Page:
There are a lot of safeguards in place to assist in maintaining security on computers. We have passwords, encrypted data, backing up to the cloud, and security software and alerts to keep our information private. For some documents, a physical version is necessary. Knowing how to keep high-security documents safe will help you preserve the condition of these documents, your identity, and the sensitive information they contain.
For documents you don’t use often, a safe-deposit box may be the best way to store sensitive printed information. Safe-deposit boxes are both secure and reliable for storing valuable contents. One must have the box owner’s key, paired with the bank’s master key, to open it. These boxes are not deposit accounts; they are merely small-scale storage lockers for precious items.
For items or documents that you may need too often to store at the bank, consider installing a personal safe. If the objects are precious and you fear they may fall into the wrong hands, you’ll want to have a professional install a heavy safe. You should keep this out of plain sight and bolt it to framing in your home. If the items you are planning to store are not that sensitive but require protection from damage, contemplate going with a smaller safe or firebox.
Just as important as storing sensitive items safely, protecting documents’ quality is also essential. If your documents have element damage, you may find yourself without vital information as well as proof of existence. Plastic document-protecting sleeves are beneficial in preserving the paperwork you value. You may then store these pages in a binder or keep them in a safe or safe-deposit box.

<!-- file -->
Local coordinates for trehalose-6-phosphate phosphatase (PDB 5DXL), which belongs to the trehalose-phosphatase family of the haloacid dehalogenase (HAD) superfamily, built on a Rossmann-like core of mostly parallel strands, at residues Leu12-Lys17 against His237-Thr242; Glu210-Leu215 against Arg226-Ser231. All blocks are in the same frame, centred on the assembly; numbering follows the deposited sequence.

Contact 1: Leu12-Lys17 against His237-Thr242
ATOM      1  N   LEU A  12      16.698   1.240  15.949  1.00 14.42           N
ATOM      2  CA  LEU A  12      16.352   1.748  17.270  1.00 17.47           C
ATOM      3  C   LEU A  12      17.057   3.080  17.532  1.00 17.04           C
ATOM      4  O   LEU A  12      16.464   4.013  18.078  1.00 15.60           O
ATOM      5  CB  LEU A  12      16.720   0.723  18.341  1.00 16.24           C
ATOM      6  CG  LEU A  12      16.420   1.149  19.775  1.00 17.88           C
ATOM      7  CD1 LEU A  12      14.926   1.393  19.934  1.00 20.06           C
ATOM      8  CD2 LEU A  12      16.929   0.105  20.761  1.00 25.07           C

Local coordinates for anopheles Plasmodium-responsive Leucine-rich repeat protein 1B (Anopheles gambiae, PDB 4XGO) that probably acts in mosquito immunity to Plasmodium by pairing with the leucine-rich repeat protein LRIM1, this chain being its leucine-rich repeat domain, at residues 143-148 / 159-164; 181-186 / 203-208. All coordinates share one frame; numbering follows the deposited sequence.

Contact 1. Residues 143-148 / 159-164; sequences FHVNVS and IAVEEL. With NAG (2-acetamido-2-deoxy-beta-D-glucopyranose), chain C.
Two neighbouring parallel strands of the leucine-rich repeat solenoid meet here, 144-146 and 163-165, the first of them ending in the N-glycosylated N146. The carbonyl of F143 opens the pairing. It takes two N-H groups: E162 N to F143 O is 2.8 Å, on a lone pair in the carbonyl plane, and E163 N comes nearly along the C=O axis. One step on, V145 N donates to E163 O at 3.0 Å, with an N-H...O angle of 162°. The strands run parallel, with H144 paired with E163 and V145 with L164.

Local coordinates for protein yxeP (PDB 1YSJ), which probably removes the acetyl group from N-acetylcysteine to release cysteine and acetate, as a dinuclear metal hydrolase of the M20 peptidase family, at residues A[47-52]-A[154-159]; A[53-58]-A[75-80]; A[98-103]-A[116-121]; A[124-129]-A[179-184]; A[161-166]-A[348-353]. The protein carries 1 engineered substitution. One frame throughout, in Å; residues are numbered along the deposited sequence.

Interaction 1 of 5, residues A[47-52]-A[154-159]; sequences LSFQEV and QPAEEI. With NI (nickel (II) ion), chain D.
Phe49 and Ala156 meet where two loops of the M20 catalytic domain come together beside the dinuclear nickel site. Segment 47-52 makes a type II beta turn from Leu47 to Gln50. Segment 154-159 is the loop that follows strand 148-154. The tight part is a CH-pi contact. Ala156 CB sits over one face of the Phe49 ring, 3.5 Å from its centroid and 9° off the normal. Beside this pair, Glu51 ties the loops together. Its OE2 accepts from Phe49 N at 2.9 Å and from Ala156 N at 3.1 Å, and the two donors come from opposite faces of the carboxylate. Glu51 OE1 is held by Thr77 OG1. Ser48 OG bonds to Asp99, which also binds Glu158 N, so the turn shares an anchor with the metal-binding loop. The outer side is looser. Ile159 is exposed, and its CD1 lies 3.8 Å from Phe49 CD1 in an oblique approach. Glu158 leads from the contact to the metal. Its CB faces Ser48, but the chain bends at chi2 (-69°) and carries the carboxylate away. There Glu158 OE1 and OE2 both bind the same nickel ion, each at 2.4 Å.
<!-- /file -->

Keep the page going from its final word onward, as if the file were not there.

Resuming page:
Beware of heat pressed laminating. Often, government-issued documents have established regulations prohibiting permanent lamination. Many government-issued documents have security features that need to be accessible, such as raised seals. Laminating can also destroy the authenticity of a document if the material reacts thermally.
Maintain Shredding Practices
Ensure that you are shredding sensitive printed material that you no longer need. Allowing expired or unneeded documents to pile up may cause you to lose necessary materials in a discard pile. These documents may also leave you open to criminal activity and identity or information theft. The same may be true for items you think hold no pertinent information, such as old credit cards, statements, or store receipts. The best practice is to routinely shred information you no longer need to protect yourself or your business. Capital Shredder Corp supplies NSA-approved shredders for purchase and a comprehensive compilation of literature on buying, servicing, and using shredders.
Taking identity theft and the unlawful transferring or obtainment of sensitive information seriously will be your best guard against it. Learning how to keep high-security documents safe will help you take the best course of action based on the documents you have. Whether you need to protect or properly discard them, a better understanding will help you make the soundest decision to protect your essential information from an unauthorized party.